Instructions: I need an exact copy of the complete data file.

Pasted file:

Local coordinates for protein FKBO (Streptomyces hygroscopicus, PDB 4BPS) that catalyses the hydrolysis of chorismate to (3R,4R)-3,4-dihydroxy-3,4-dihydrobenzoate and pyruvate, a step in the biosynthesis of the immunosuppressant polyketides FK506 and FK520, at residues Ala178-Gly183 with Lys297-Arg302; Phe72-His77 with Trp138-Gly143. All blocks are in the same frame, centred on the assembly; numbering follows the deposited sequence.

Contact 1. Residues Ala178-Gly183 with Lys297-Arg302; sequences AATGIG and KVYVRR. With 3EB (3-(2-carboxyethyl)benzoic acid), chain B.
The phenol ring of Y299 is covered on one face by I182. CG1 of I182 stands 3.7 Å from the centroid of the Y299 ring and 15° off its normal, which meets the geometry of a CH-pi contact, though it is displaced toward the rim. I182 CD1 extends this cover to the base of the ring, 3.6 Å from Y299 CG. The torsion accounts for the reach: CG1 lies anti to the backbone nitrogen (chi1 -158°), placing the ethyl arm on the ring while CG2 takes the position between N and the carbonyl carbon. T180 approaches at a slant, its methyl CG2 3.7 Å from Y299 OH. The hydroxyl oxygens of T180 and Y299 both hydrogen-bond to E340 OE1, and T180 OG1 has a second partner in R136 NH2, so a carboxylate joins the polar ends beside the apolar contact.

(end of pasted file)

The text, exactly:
Local coordinates for protein FKBO (Streptomyces hygroscopicus, PDB 4BPS) that catalyses the hydrolysis of chorismate to (3R,4R)-3,4-dihydroxy-3,4-dihydrobenzoate and pyruvate, a step in the biosynthesis of the immunosuppressant polyketides FK506 and FK520, at residues Ala178-Gly183 with Lys297-Arg302; Phe72-His77 with Trp138-Gly143. All blocks are in the same frame, centred on the assembly; numbering follows the deposited sequence.

Contact 1. Residues Ala178-Gly183 with Lys297-Arg302; sequences AATGIG and KVYVRR. With 3EB (3-(2-carboxyethyl)benzoic acid), chain B.
The phenol ring of Y299 is covered on one face by I182. CG1 of I182 stands 3.7 Å from the centroid of the Y299 ring and 15° off its normal, which meets the geometry of a CH-pi contact, though it is displaced toward the rim. I182 CD1 extends this cover to the base of the ring, 3.6 Å from Y299 CG. The torsion accounts for the reach: CG1 lies anti to the backbone nitrogen (chi1 -158°), placing the ethyl arm on the ring while CG2 takes the position between N and the carbonyl carbon. T180 approaches at a slant, its methyl CG2 3.7 Å from Y299 OH. The hydroxyl oxygens of T180 and Y299 both hydrogen-bond to E340 OE1, and T180 OG1 has a second partner in R136 NH2, so a carboxylate joins the polar ends beside the apolar contact.